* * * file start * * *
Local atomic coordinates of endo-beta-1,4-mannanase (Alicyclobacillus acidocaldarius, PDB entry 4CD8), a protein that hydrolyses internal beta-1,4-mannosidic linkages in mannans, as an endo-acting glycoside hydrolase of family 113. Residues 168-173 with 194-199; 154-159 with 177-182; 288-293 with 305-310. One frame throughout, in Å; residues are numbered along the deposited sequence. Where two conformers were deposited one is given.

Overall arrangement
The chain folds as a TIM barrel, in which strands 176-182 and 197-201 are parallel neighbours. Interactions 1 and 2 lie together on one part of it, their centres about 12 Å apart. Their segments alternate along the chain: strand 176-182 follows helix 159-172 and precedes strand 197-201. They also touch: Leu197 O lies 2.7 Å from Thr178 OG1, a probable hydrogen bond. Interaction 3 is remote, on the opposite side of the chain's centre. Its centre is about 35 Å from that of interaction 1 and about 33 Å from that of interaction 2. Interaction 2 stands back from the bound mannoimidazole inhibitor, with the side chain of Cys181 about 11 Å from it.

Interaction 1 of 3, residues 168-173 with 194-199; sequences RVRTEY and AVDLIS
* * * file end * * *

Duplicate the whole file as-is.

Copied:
Local atomic coordinates of endo-beta-1,4-mannanase (Alicyclobacillus acidocaldarius, PDB entry 4CD8), a protein that hydrolyses internal beta-1,4-mannosidic linkages in mannans, as an endo-acting glycoside hydrolase of family 113. Residues 168-173 with 194-199; 154-159 with 177-182; 288-293 with 305-310. One frame throughout, in Å; residues are numbered along the deposited sequence. Where two conformers were deposited one is given.

Overall arrangement
The chain folds as a TIM barrel, in which strands 176-182 and 197-201 are parallel neighbours. Interactions 1 and 2 lie together on one part of it, their centres about 12 Å apart. Their segments alternate along the chain: strand 176-182 follows helix 159-172 and precedes strand 197-201. They also touch: Leu197 O lies 2.7 Å from Thr178 OG1, a probable hydrogen bond. Interaction 3 is remote, on the opposite side of the chain's centre. Its centre is about 35 Å from that of interaction 1 and about 33 Å from that of interaction 2. Interaction 2 stands back from the bound mannoimidazole inhibitor, with the side chain of Cys181 about 11 Å from it.

Interaction 1 of 3, residues 168-173 with 194-199; sequences RVRTEY and AVDLIS